A single good government becomes... a blessing to the whole earth, its welcome to the oppressed restraining within certain limits the measure of their oppressions. But should even this be counteracted by violence on the right of expatriation, the other branch of our example then presents itself for
In the environment, every victory is temporary, every defeat permanent.
We confide in our strength, without boasting of it, we respect that of others, without fearing it.
The whole history of these books (i.e. the Gospels) is so defective and doubtful that it seems vain to attempt minute enquiry into it: and such tricks have been played with their text, and with the texts of other books relating to them, that we have a right, from that cause, to entertain much doubt
If the freedom of religion, guaranteed to us by law in theory, can ever rise in practice under the overbearing inquisition of public opinion, [then and only then will truth]prevail over fanaticism.
A man's moral sense must be unusually strong if slavery does not make him a thief.
Ambition is a tricky little animal to tame. It is very skillful at concealing itself from its master.
Love your neighbor as yourself and your country more than yourself.
That the enthusiasm which characterizes youth should lift its parricide hands against freedom and science would be such a monstrous phenomenon as I cannot place among possible things in this age and country.
If science produces no better fruits than tyranny... I would rather wish our country to be ignorant, honest and estimable as our neighbouring savages are.
Truth is certainly a branch of morality and a very important one to society.
Such is the moral construction of the world that no national crime passes unpunished in the long run... Were present oppressors to reflect on the same truth, they would spare to their own countries the penalties on their present wrongs which will be inflicted on them in future times. The seeds of ha
There is a debt of service due from every man to his country, proportioned to the bounties which nature and fortune have measured to him.
I can scarcely contemplate a more incalculable evil than the breaking of the Union into two or more parts.
Difference of opinion leads to enquiry, and enquiry to truth; and I am sure...we both value too much the freedom of opinion sanctioned by our Constitution, not to cherish its exercise even where in opposition to ourselves.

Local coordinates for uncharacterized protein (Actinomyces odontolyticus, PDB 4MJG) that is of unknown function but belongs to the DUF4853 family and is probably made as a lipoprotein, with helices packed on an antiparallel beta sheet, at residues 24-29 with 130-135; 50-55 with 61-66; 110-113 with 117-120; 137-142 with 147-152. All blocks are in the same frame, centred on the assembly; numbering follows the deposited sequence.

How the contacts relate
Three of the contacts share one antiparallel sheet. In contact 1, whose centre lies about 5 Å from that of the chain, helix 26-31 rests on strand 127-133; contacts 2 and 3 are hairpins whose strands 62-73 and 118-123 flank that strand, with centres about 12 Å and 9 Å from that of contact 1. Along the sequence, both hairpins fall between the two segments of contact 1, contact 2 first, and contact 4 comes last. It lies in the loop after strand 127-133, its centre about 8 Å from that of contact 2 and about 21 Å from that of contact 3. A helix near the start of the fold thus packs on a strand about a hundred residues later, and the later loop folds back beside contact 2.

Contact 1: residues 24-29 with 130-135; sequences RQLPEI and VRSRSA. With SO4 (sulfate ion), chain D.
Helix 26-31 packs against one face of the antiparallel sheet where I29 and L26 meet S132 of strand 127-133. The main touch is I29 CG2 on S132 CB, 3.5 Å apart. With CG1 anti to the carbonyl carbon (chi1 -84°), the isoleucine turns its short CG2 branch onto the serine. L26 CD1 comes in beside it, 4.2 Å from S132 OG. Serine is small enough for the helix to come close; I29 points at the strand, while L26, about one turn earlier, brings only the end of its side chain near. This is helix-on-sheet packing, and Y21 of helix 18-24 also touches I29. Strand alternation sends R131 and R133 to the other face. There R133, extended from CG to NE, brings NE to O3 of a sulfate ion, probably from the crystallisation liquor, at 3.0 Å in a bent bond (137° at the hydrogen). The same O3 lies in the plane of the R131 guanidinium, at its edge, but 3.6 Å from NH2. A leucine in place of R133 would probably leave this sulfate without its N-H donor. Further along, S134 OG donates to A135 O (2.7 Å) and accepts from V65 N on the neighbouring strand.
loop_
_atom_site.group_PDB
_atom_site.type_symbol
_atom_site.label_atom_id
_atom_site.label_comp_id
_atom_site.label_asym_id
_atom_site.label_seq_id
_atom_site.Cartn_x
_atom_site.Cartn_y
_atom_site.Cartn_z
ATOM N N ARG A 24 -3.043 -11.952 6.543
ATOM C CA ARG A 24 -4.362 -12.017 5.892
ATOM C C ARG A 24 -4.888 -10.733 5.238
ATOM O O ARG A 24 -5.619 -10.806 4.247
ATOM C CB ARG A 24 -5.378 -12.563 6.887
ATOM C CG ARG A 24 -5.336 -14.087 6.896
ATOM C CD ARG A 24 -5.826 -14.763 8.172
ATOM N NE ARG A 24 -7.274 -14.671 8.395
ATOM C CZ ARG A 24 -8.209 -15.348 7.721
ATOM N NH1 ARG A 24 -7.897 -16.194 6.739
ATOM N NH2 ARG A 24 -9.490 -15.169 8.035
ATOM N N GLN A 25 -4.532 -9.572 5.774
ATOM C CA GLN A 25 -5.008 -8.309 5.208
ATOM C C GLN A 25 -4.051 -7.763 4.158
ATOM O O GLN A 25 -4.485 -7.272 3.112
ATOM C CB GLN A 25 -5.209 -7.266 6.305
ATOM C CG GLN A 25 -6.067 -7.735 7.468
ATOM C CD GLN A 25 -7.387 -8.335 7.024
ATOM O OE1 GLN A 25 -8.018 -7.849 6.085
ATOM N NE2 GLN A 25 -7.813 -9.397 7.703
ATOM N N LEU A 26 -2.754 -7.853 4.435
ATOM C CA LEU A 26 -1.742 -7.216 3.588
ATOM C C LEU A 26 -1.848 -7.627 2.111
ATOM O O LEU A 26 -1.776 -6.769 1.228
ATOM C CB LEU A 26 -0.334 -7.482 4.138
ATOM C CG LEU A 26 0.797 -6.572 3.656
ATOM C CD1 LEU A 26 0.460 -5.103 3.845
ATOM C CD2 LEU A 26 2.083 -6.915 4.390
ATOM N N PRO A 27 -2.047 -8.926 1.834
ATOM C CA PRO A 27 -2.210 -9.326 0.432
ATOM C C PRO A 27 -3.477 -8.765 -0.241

But friendship is precious, not only in the shade, but in the sunshine of life, and thanks to a benevolent arrangement the greater part of life is sunshine.
A nation, as a society, forms a moral person, and every member of it is personally responsible for his society.
I considered the British as our natural enemies, and as the only nation on earth who wished us ill from the bottom of their souls. And I am satisfied that were our continent to be swallowed up by the ocean, Great Britain would be in a bonfire from one end to the other.
An honest heart being the first blessing, a knowing head is the second.
Our duty to ourselves, to posterity, and to mankind, call on usby every motive which is sacred or honorable, to watch over the safety of our beloved countryduring the troubles which agitate and convulse the residue of the world, and to sacrifice tothat all personal and local considerations.
I hold the precepts of Jesus as delivered by Himself, to be the most pure, benevolent and sublime which have ever been preached to man...
The right to use a thing comprehends a right to the means necessary to its use, and without which it would be useless.
When once a Republic is corrupted, there is no possibility of remedying any of the growing evils but by removing the corruption and restoring its lost principles; every other correction is either useless or a new evil.
The President is bound to stop at the limits prescribed by our Constitution and law to the authorities in his hands, [and this] would apply in an occasion of peace as well as war.
I have given up newspapers in exchange for Tacitus and Thucydides, for Newton and Euclid; and I find myself much the happier.
The authors of the gospels were unlettered and ignorant men and the teachings of Jesus have come to us mutilated, misstated and unintelligible.
Every honest man will suppose honest acts to flow from honest principles, and the rogues may rail without intermission.
The further the departure from direct and constant control by the citizens, the less has the government of the ingredient of republicanism...
The happiest moments my heart knows are those in which it is pouring forth its affections to a few esteemed characters.
Though you cannot see, when you take one step, what will be the next, yet follow truth, justice, and plain dealing, and never fear their leading you out of [any difficult situation] in the easiest manner possible...